“Culling The Herd” is a term that has been used to describe the processes by which the weak or infirm animals in a herd are removed by predators. It has also reflected humans killing off sick or diseased cattle to strengthen the herd as a whole. It means literally, “to separate or remove (and usually kill) inferior animals out of a herd so as to reduce numbers or remove undesirable traits.” The eugenics movement of the first half of the 20th century America suffered from the vanity that the “better” people in society could eliminate those assumed genetically unfit in order to improve the genetics of the total population. That was a racist goal of the Nazis as well.

So, consider the following:

1. The current lack of knowledge of how immune one can become after surviving COVID-19, or for how long? How long after being vaccinated will you need to get a booster? Moreover will the new mutant strains give rise to limited resistance?

2. The certainty that many will die if the disease is allowed to spread without public health measures to suppress it, which is very apparent in countries like Brazil and India. Will the deadlier strains once again spread to western countries because we become careless, let our guard down and become complacent?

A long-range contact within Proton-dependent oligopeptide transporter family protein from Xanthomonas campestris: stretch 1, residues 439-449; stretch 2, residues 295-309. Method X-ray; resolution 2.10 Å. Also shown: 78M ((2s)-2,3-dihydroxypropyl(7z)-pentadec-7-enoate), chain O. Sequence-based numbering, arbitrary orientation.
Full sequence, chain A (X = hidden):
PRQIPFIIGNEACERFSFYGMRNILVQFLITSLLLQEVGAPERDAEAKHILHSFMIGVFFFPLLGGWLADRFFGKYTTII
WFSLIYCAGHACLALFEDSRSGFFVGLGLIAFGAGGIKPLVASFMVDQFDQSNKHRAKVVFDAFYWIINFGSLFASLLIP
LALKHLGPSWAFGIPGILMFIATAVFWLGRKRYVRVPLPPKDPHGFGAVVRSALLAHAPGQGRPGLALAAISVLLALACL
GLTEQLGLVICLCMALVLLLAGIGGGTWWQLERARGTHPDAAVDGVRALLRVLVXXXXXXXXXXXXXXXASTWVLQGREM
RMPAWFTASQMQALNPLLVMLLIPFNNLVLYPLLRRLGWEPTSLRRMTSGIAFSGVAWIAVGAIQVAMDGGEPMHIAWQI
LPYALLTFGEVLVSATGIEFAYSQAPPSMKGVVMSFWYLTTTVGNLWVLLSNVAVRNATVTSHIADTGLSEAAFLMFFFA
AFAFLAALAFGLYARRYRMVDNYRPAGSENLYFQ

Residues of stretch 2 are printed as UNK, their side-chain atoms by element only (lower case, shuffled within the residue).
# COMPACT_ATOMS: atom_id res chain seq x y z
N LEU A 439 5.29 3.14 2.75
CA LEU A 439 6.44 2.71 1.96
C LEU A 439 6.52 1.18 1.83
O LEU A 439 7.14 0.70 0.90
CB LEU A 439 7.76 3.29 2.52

3. The racist desire of the Trumpists to get rid of non-whites and the poor, reflected in their willingness to risk the death of hundreds of thousands if not millions of people to achieve their political goals.

In this context, we must conclude that the political use of “herd immunity” is really a matter of “culling the herd” with genocidal intentions.

One thing we can be sure of, and that is as the world fights the COVID-19 pandemic, let us be clear. That those marginalized communities, those with underlying conditions — with whom I associate — have often been culled before, in tragic proportions, and they will probably be so “culled” for a long time to come.

Vincent Lyn

CEO/Founder at We Can Save Children

Director of Creative Development

Economic & Social Council at United Nations

Middle East Correspondent at Wall Street News Agency

Rescue & Recovery Specialist at International Confederation of Police & Security Experts